Getting Jazz Jackrabbit ready to ship that summer required endless patience and a devotion to perfection. The only way to find all the bugs, errors, misspellings, and glitches was to play it. Endlessly.
One pattern through all of the game development memoirs is that playing your own games is just a known part of the process.
I did an internship one summer writing technical documentation for a database (DB2 for z/OS, to be exact) and wrote it without having an emulator to actually see the interface. We would translate very technical documentation to less technical documentation.
There must be great joy in building a game and having fun playing that same game.
That said, there’s also something similar to learning game testers aren’t exactly having fun playing the games—dogfooding the game in its early stages often isn’t fun.
For example, in the World of Warcraft diary, John Staats says things like combat and quests weren’t added until many many months into development. So you just have characters that can move but not do much around a world that exists but doesn’t have much.
Still, it sounds way more fun than inputting dummy text in a a form over and over and checking that the right things were sent over the network.
Money, money, money
All of us already had our own magic number that corresponded to a percentage of whatever went into the bonus pool, so I quickly did the math. After taxes, I wasn’t going to be a millionaire, not yet, but I would be able to pay off my mortgages and have a tidy six-figure sum left, and the game was still selling! So this is it, this is happening, I thought. I knew how it felt when life changed suddenly in a tragic way. But this, I told myself, this is what it feels like when life changes in an incredible way.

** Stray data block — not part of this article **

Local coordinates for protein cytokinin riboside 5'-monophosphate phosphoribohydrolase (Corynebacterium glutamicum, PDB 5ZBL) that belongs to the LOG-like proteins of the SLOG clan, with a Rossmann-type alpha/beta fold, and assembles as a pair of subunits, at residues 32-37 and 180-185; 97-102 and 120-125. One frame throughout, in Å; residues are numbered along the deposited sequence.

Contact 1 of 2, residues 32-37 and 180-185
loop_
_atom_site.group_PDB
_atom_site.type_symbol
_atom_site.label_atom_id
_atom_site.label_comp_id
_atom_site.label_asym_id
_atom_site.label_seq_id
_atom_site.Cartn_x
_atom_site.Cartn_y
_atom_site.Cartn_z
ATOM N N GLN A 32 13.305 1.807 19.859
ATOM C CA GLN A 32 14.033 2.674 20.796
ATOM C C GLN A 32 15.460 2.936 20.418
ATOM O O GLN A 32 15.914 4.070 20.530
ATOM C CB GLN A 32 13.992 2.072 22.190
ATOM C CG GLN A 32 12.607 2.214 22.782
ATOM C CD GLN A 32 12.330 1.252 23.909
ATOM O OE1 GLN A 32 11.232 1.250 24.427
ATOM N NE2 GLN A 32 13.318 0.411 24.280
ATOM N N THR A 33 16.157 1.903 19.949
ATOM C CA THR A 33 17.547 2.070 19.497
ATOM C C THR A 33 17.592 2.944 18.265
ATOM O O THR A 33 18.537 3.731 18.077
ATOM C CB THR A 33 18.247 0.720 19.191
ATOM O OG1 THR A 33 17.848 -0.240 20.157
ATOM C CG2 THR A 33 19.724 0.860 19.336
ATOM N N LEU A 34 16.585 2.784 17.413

For whatever reason, this was surprising. I just assumed leading design and being the face of the studio when Gears of War came out would mean millions already. (That did come pretty soon after, along with much more money.)
He’s also another example where you work all your life on some craft but your biggest windfall comes from some investment later on. (Though you need the initial work to set yourself up to (1) run into the opportunity and (2) be able to afford to invest.)
He made the Gears of Wars games and started his own studio but the big payout came through an early investment in Oculus, which of course Zuck bought a few years later.
Sloppily tying things together, I started listening to The History of the Future, a book about VR and Oculus. In it, there’s a story about Palmer Lucky and how excited he was that John Carmack wanted one for demo-ing at E3. Carmack was really gracious in how he did it—he gave Palmer a heads up that he would make sure to mention that it was Palmer’s headset, not his, but invariably (and he was right) some of the press would get it wrong and credit it as Carmack’s headset.
Years before all of that, Cliff was studying Carmack and Romero, masters of rocket launcher feedback:
Carmack and Romero had perfected gibbing. I mean, it was the first time a rocket strike would explode someone into chunks of flesh. To this day, that’s one of the most satisfying ways to take someone out in a first-person shooter. It’s also one of the most misunderstood elements of gaming.
Check out Control Freak, it’s a fun read.